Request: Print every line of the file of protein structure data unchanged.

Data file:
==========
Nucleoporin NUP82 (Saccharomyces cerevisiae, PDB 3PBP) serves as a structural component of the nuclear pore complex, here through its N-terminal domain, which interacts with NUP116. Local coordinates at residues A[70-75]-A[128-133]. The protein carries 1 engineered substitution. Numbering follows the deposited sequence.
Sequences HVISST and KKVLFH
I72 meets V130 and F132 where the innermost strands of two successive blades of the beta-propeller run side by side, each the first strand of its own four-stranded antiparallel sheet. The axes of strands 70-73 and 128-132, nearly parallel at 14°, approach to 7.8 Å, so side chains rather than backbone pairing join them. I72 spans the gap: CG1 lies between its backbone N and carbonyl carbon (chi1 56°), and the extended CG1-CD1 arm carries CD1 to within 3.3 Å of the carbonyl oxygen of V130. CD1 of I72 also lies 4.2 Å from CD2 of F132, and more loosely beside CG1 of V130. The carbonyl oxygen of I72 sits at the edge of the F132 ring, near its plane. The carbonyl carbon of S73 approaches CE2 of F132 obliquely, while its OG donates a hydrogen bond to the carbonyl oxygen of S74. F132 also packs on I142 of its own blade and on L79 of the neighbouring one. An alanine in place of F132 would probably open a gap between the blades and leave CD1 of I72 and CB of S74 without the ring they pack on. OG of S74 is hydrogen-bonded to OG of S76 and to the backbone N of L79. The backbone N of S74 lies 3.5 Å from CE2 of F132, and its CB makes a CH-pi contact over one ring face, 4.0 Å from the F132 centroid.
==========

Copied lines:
Nucleoporin NUP82 (Saccharomyces cerevisiae, PDB 3PBP) serves as a structural component of the nuclear pore complex, here through its N-terminal domain, which interacts with NUP116. Local coordinates at residues A[70-75]-A[128-133]. The protein carries 1 engineered substitution. Numbering follows the deposited sequence.
Sequences HVISST and KKVLFH
I72 meets V130 and F132 where the innermost strands of two successive blades of the beta-propeller run side by side, each the first strand of its own four-stranded antiparallel sheet. The axes of strands 70-73 and 128-132, nearly parallel at 14°, approach to 7.8 Å, so side chains rather than backbone pairing join them. I72 spans the gap: CG1 lies between its backbone N and carbonyl carbon (chi1 56°), and the extended CG1-CD1 arm carries CD1 to within 3.3 Å of the carbonyl oxygen of V130. CD1 of I72 also lies 4.2 Å from CD2 of F132, and more loosely beside CG1 of V130. The carbonyl oxygen of I72 sits at the edge of the F132 ring, near its plane. The carbonyl carbon of S73 approaches CE2 of F132 obliquely, while its OG donates a hydrogen bond to the carbonyl oxygen of S74. F132 also packs on I142 of its own blade and on L79 of the neighbouring one. An alanine in place of F132 would probably open a gap between the blades and leave CD1 of I72 and CB of S74 without the ring they pack on. OG of S74 is hydrogen-bonded to OG of S76 and to the backbone N of L79. The backbone N of S74 lies 3.5 Å from CE2 of F132, and its CB makes a CH-pi contact over one ring face, 4.0 Å from the F132 centroid.